US must reassure Pakistan about India, says US official
With Pak`s traditional defence posture still geared to conventional military conflict with India and not counterinsurgency, a top Pentagon official says the US needs to reassure an Islamabad wary about growing India-US relations.
Washington: With Pakistan`s traditional defence posture still geared to conventional military conflict with India and not counterinsurgency, a top Pentagon official says the US needs to reassure an Islamabad wary about growing India-US relations.
"Although extremist attacks have led to the repositioning of substantial Pakistani forces, Pakistan`s strategic concerns about India remain pre-eminent," Michele Flournoy, Under Secretary for Policy in the Department of Defence, told the House Armed Services Committee on Thursday.
"We must continue to reassure Pakistan that as it combats the terrorist threat, it is not exposing itself to increased risk along its eastern border," she said noting that Pakistan is also wary about the increasing Indo-US relationship.
"A final hurdle, frankly, relates to the legacy of mistrust between the United States and Pakistan. Past US sanctions, past Pakistani concerns about the growing US-India relationship, its scepticism about US staying power in the region have made it a weary partner," Flournoy said.
Flournoy`s testimony came a day after the Pentagon informed the US Congress that the Pakistan army had moved more than 100,000 troops from the eastern border with India to the border with Afghanistan to meet the growing threat from terrorism and internal insurgency.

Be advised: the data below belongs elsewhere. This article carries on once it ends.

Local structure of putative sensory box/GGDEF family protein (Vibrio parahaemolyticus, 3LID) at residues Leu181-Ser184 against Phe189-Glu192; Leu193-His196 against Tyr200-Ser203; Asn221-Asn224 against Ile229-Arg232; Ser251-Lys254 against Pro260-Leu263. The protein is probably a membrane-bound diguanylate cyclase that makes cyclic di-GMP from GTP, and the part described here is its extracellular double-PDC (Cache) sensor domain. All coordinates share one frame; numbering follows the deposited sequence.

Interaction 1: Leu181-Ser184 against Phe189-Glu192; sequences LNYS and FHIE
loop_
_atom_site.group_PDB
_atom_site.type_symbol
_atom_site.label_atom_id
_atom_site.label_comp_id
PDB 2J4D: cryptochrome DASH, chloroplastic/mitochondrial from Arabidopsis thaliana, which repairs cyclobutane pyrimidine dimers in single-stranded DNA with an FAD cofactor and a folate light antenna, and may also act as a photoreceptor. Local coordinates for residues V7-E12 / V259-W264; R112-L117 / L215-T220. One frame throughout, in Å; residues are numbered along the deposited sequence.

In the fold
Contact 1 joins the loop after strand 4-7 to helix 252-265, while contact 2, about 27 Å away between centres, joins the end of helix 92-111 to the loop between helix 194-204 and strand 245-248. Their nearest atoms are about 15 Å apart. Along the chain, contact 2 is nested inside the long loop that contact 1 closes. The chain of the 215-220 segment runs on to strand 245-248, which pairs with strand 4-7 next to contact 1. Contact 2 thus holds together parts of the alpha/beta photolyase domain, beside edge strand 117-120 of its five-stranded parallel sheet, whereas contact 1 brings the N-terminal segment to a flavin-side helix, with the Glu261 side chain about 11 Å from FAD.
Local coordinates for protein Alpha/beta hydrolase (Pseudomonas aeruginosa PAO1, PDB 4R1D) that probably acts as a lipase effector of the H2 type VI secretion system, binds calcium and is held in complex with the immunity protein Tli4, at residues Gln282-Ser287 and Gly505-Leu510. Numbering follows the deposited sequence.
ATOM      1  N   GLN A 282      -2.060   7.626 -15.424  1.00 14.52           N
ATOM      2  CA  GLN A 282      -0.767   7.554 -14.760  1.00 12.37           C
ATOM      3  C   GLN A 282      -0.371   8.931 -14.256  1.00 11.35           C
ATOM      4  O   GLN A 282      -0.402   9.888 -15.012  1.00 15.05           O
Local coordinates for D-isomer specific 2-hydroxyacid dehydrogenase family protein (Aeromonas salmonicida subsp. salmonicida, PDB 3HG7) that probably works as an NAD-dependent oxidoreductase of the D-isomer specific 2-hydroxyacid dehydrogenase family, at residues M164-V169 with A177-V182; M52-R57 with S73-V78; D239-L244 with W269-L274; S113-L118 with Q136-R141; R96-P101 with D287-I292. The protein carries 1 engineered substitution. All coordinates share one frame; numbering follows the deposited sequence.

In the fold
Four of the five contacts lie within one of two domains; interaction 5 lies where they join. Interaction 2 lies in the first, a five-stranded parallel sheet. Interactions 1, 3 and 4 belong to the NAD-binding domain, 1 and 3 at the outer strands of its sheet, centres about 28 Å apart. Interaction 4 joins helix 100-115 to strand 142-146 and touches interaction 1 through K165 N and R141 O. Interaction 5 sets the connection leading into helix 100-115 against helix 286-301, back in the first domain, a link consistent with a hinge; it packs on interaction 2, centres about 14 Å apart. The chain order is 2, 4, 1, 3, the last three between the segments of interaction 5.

Noting that Pakistan`s traditional defence posture is and always has been geared to conventional military conflict with India and not a counterinsurgency, she said Pakistani leadership was earlier reluctant to acknowledge such groups as serious threats to their state security.
"In the past, the Pakistan approach to dealing with violent extremists relied primarily on limited and often inconclusive military operations, as well as tenuous cease-fire agreements, all of which collapsed immediately.
"Pakistan`s approach to military networks changed when these militants began directing their violence inward, against the Pakistani state, the people and the society," Flournoy said.
"Similarly, reports of Pakistan`s tolerance and support for some violent extremist groups have created scepticism on the US side," she said, adding that this is a partnership that is absolutely vital to US national interests.
"But it is also complex. And the need for candid dialogue and mutual reassurance remains very strong, and I believe we have made substantial progress in this regard over the last year," she said.
India too has moved troops from the Pakistan border with US making "overtures, obviously, that trying to diminish the feeling of a threat there will have mutual benefits and a lessening of tensions within the region," another official testified.
"And I think we have good partners and allies on both sides of the India-Pakistan equation," Lt. Gen John Paxton, Director for Operations, Joint Chiefs of Staff said.